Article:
Scotland the brave

We love Scotland, and we love the ease of fixing travel and accommodation in one mode – the small campervan. I say small, because apart from motorways, driving on UK roads is stressful in anything larger than a motorbike and sidecar, but camping in one of those is difficult. So, the small European camper was the next best thing, or so I thought. Being almost brand new, it was my introduction to automotive artificial intelligence. The relationship went south rather quickly. It clearly knew everything, and let me know when I tried to ignore it. More bipping alarms than a row of dump trucks going backwards, and the messages that came up on the ‘driver information centre’ all directed me to do something or other. Ignoring it was not a good idea; the relationship was clearly headed toward troubled waters. It wasn’t long before the ‘new information for the driver’ became a rather tart ‘read the driver’s manual before proceeding further’. I have been driving since I was a kid and don’t think I have ever read a driver’s manual – a workshop manual sure, but not how to drive a car.

Such thinking – yes it knew what I was thinking and detected that Robyn was leaning toward doing what it said (two relationships headed south now) – made the little foreigner deeply offended. I am sure it knew I was a headstrong Australian, so it decided to turn this little threat to its intelligence into a defence of National pride.

It knew the moment to strike and I was caught off guard. I mean how careful does one have to be just taking a photo, we were tourists after all. All hell broke loose. I can’t recall the exact sequence but it went something like this: I can’t open the door unless the thing is in park; can’t put it in park unless the brake is on; have to get back in to put the brake on; engine switches off when the brake is on to stop diesel fumes upsetting the atmosphere; can’t get out of the car if the key is still in the ignition; take the key out and the alarm sounds because the window is down to take the photo; can’t get the window up because the key is out of the ignition and alarm is still sounding. Robyn, sick of the alarm tells me to just do what it wants me to … I get mad at that as well as the car. Then she says I am developing a complex about it and it was that comment that convinced me she had been won over by the sneaky little devil. So, not many photos of Scotland. Just kidding. I must say if it was my car the wire cutters would make it more user friendly. Wouldn’t even need a workshop manual for that.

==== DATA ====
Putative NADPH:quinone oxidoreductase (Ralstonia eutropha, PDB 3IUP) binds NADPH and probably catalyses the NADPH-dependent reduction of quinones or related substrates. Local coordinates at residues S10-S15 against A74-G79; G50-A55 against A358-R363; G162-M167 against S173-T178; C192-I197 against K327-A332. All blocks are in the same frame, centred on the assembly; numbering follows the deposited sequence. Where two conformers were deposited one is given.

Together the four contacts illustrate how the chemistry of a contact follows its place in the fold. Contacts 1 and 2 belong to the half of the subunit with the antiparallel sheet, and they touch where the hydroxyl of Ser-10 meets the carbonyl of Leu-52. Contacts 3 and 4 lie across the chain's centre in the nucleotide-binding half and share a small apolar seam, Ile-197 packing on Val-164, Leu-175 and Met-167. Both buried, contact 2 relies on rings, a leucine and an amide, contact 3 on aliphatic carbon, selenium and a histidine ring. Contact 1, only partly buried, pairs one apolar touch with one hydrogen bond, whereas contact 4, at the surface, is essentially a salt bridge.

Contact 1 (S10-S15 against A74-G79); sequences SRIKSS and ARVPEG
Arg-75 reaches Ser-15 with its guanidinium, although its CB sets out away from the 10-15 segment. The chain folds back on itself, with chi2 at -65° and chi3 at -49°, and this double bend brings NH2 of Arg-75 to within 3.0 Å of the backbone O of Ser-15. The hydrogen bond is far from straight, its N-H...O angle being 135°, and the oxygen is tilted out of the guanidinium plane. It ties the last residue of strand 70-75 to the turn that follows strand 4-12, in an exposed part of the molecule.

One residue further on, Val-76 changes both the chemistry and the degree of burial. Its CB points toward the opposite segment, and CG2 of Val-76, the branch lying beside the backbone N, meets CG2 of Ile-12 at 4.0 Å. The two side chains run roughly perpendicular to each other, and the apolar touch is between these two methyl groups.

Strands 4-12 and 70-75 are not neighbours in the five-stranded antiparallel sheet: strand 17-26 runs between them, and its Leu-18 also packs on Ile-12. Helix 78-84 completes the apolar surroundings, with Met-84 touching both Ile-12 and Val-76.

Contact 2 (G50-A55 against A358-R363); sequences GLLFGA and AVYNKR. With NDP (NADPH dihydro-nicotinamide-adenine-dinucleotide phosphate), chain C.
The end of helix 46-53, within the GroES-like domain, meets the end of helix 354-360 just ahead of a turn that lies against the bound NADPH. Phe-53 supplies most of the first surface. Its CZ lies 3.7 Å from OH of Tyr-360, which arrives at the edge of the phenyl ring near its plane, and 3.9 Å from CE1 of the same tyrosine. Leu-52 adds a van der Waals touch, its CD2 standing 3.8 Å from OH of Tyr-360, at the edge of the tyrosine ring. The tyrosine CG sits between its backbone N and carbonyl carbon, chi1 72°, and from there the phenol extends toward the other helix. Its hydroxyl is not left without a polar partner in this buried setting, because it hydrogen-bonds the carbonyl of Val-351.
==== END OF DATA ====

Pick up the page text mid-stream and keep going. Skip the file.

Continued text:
Nearly all the roads on the Scottish islands are single lane with passing places. And, surprisingly, it works rather well. Drivers are so considerate, one notices a car and quickly decides to pull into a passing place or, in response to a flick of lights, drive on, acknowledging their courtesy with a cheery wave. There are exceptions sadly. Drivers of high-performance European cars (no names but they have an ‘M’ and a ‘B’ in them) have an expectation of right-of-way and take it, always without a wave to acknowledge the fact that I reversed to find a place to pull off. Being an easy-going Aussie I wave when they pass, but only one finger.

Probably it was the complex Robyn talked about. When I delivered the camper back in Edinburgh, I left it out of park, the handbrake off, the keys in the ignition, the windows down, a string of instructions on the driver information screen, the bippers all going full blare, and walked away as a man who chooses intelligence of the non-artificial kind. Composed, assured, and confident that his wife will attend to the problems it causes. Intelligent camper, and headstrong to boot. Just kidding, again.

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Merv was a teacher, trainer and therapist using the Human Givens approach to emotional health. He is the first Australian qualified in this revolutionary treatment method, and since retiring from private practice, spreads his time between running an online course in psychotherapy and sailing his yacht.

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